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Infection control advice for the population
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General infection control advice that applies to all
Basic infection control recommendations remain important, and will limit the spread of infectious diseases, including COVID-19.
In case of respiratory tract symptoms
Everyone who is ill should stay at home.
If you have newly arisen respiratory tract symptoms, it is recommended that you keep your distance from others, especially people at risk.
Hand hygiene and cough etiquette
Avoid coughing or sneezing directly onto other people. Use a paper tissue or the crook of your elbow when coughing or sneezing. Dispose of the tissue and wash your hands with soap and water or alcohol-based hand sanitiser. See:
It is recommended to use a face mask in close contact with people in risk groups if you have a cold / respiratory symptoms.
Risk groups and the unvaccinated are advised to wear face masks in public during periods of high transmission rates if it is difficult to keep a distance from others.
Read more about who is defined as risk groups in the article Risk groups and their relatives - advice and information.
Everyone who is recommended to have the COVID-19 vaccine is encouraged to take it:
Advice for risk groups
People at increased risk of a severe disease course and unvaccinated adults must themselves assess the risk of infection and their own risk of serious disease course of COVID-19 against the need for contact with others. Staying away from large crowds and wearing a face mask when you cannot keep your distance from others may be appropriate measures during periods of high transmission. However, it is important not to completely isolate oneself and continue to have some social contact. For example, you can choose to only meet a regular group of people socially, and thus reduce the risk of becoming infected.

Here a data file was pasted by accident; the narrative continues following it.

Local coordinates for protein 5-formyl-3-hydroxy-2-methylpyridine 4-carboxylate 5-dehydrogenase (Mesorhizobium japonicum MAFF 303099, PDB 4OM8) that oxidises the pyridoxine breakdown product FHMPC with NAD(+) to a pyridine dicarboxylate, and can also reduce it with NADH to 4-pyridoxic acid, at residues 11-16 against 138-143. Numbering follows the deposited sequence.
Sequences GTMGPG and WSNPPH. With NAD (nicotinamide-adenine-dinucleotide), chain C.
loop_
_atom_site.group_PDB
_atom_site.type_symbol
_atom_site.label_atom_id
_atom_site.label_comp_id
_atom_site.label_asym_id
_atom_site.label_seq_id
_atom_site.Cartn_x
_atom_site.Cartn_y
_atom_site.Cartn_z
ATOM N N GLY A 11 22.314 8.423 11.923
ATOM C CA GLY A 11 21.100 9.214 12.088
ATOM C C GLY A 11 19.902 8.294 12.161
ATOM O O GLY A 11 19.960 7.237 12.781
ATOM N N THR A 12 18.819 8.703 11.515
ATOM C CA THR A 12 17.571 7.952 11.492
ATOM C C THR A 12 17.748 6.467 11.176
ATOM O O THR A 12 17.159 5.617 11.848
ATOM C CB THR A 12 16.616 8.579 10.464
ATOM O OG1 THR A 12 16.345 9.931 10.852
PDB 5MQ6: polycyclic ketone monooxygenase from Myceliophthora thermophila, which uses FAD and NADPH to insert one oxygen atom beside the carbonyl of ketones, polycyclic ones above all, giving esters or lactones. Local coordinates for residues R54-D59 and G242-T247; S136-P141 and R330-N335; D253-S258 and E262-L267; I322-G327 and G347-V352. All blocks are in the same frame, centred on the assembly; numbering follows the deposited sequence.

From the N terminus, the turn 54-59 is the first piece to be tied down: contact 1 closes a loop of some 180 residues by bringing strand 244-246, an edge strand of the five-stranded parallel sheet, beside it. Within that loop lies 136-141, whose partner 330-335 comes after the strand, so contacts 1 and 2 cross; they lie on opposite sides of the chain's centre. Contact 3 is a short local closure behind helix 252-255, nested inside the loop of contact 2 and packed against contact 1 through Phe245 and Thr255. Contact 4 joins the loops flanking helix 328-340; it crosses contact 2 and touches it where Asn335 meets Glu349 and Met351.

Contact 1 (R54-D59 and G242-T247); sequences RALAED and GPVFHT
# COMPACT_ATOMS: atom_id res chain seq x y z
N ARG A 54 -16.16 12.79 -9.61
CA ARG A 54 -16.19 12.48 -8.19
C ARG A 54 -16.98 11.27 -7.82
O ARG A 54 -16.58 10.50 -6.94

Normally, people in risk groups are well protected against serious disease course if they follow vaccination advice, so that they can live like others and follow the same infection control advice as others. People at high risk for serious disease course should consult their GP/doctor about the risk and necessity of protection during periods of high transmission rates.
In rooms with inadequate ventilation, airing out regularly can reduce the risk of covid-19 infection. To achieve adequate natural ventilation, it is necessary to air out frequently, in short intervals, several times an hour. Using an air purifier with a HEPA filter can also help reduce risk. It is important to remember that the risk of transmission is greatest at a short distance, less than 1 metre, and that the risk of transmission in this case is less affected by ventilation and air purification.